Topic: Luke's Perspective of Jesus: Ch. 6 Study Notes
by Darrel Cline (darrelcline biblical-thinking.org)
Chapter # 6 Paragraph # 4 Study # 1 September 23, 2007 Lincolnton, NC
17 And he came down with them, and stood in the plain, and the company of his disciples, and a great multitude of people out of all Judaea and Jerusalem, and from the sea coast of Tyre and Sidon, which came to hear him, and to be healed of their diseases;
18 And they that were vexed with unclean spirits: and they were healed.
19 And the whole multitude sought to touch him: for there went virtue out of him, and healed them all.
1901 ASV Translation:
17 and he came down with them, and stood on a level place, and a great multitude of his disciples, and a great number of the people from all Judaea and Jerusalem, and the sea coast of Tyre and Sidon, who came to hear him, and to be healed of their diseases;
18 and they that were troubled with unclean spirits were healed.
19 And all the multitude sought to touch him; for power came forth from him, and healed them all.
I. The Larger Context.
A. The prior paragraph focuses upon Jesus' selection of The Twelve.
B. The following material runs from 6:20-49 and consists of instructions for living.
II. The Present Paragraph.
A. It appears to be a "stage-setting" introduction to the large block of teaching material that follows it.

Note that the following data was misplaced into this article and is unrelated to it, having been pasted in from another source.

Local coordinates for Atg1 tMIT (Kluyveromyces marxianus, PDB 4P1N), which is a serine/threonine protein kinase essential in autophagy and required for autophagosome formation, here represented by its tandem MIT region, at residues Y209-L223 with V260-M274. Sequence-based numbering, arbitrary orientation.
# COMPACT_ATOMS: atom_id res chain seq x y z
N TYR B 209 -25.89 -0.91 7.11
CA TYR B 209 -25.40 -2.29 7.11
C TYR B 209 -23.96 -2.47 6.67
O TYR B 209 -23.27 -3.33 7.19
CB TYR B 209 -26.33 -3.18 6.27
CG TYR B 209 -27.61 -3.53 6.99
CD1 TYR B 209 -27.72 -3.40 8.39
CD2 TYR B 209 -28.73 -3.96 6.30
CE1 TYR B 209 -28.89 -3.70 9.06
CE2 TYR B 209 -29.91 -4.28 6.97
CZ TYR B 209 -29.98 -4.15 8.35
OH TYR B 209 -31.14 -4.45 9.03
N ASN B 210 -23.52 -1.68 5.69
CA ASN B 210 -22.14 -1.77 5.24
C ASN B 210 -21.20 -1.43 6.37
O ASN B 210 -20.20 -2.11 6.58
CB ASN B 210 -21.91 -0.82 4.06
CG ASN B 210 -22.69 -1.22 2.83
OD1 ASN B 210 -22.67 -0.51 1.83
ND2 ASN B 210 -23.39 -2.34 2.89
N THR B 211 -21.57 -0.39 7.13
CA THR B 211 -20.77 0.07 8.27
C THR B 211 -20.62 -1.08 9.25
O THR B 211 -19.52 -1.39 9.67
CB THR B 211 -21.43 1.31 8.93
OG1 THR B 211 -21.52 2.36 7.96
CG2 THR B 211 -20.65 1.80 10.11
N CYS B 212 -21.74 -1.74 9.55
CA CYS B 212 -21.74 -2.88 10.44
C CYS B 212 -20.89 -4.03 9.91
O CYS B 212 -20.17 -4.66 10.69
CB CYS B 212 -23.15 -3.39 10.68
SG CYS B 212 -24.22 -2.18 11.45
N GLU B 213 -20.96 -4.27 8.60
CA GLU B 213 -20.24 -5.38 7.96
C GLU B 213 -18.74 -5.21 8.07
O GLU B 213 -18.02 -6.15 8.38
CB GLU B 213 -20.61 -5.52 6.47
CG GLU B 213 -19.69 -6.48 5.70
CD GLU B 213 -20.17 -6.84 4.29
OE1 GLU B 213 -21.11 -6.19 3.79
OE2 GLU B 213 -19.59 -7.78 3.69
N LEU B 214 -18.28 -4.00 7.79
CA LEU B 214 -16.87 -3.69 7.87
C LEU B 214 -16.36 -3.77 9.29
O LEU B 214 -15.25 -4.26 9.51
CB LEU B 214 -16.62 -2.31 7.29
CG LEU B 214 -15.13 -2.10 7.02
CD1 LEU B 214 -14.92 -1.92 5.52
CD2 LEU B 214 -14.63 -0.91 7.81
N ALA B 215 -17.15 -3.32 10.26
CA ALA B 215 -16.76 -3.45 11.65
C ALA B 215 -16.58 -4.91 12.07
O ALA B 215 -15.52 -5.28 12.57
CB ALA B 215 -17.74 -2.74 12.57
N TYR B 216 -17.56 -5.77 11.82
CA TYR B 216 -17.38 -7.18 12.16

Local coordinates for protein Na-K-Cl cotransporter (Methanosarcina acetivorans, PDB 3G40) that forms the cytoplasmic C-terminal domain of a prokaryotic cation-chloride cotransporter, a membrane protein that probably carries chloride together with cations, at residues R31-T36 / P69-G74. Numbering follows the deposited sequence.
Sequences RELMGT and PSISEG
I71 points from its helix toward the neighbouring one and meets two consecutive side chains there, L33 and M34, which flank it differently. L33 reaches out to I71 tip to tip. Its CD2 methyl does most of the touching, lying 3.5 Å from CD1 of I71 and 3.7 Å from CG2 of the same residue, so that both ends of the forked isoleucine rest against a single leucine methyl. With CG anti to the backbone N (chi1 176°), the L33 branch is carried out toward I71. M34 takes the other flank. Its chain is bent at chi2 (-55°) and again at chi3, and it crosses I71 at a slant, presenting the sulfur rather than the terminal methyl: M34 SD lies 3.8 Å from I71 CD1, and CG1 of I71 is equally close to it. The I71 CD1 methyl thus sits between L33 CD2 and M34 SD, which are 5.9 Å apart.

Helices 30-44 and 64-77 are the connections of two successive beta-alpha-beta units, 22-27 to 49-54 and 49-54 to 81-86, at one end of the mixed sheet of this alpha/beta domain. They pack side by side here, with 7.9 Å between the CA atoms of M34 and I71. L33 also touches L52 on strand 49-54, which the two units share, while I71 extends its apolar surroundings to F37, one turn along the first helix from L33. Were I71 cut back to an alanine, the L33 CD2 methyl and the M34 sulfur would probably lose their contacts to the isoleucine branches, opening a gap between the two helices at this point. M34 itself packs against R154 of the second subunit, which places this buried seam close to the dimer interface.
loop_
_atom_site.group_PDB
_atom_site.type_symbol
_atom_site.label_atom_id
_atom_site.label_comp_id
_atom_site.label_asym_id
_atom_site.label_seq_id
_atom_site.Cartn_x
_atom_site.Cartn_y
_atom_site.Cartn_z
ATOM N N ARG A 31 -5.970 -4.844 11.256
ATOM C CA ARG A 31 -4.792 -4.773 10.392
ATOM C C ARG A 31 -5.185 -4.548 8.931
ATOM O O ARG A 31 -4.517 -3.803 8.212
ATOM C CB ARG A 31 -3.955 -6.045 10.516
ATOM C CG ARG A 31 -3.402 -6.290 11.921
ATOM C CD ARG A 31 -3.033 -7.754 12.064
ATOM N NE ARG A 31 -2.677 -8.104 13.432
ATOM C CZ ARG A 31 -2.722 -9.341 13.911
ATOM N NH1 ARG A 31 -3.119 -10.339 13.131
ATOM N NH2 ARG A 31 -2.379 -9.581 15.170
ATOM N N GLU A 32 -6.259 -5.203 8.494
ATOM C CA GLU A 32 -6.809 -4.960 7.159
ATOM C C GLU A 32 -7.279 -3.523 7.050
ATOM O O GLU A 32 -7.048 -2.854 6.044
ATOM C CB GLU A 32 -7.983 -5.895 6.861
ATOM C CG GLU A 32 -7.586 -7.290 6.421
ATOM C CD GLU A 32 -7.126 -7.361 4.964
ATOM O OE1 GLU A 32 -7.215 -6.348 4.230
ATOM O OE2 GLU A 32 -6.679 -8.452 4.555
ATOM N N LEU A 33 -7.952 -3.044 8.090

1. The focus is upon the issue of Jesus' massive "crowd appeal" (a great crowd, a large multitude).
a. Judea and Jerusalem figure prominently.
b. For the first time, the coasts of Tyre and Sidon come into focus.
c. There is no mention whatever of Galilee (this may be assumed in the description of the great crowd of His disciples).
d. Geographically, these places are at the southern and northern extremities of the nation. This may well be Luke's method of expressing the greatness of Jesus' reputation.
2. The "draw" is His ability to heal both physical and spiritual problems.
a. This is not new "news".
b. This is, however, a reiteration of the thesis of Jesus' "power" to do good.
c. The text does tell us that these folks came "to hear" Jesus, but there is no emphasis upon this reason for their coming together; the emphasis is upon their desire to be delivered. It is rather amazing that people do not easily see the connection between "Truth" (that needs to be heard) and "deliverance" (which returns as a need over and over if the Truth is not heard -- under the covenant of the Law, sickness and demonization did not occur to those who "heard" and followed through). This "problem" of the inability to see and believe the connections between the actions taken and the consequences that come is the problem of humanity enslaved to sin. That Jesus provided a temporary deliverance was not really about that temporary deliverance; it was about His ability to provide a real deliverance -- an ability which was foreshadowed by His power to heal and exorcise). Human beings tend to do two things continuously: they magnify their temporal problems (blowing them completely out of proportion) so that the real problem does not even come into focus; and they overlook the reality of eternity so that their final state does not even enter their imagination. This is Satan's objective and he manipulates Sin to bring it to pass as the "spirit" who works in the sons of disobedience (Ephesians 2:2).
B. It also follows a deliberate a night in prayer on the mountain and the selection of The Twelve who will ultimately be shepherds of Israel in the Kingdom of Messiah.
C. It has overtones of another "Moses" event: coming off of the mountain from God with the "Law" for His Kingdom.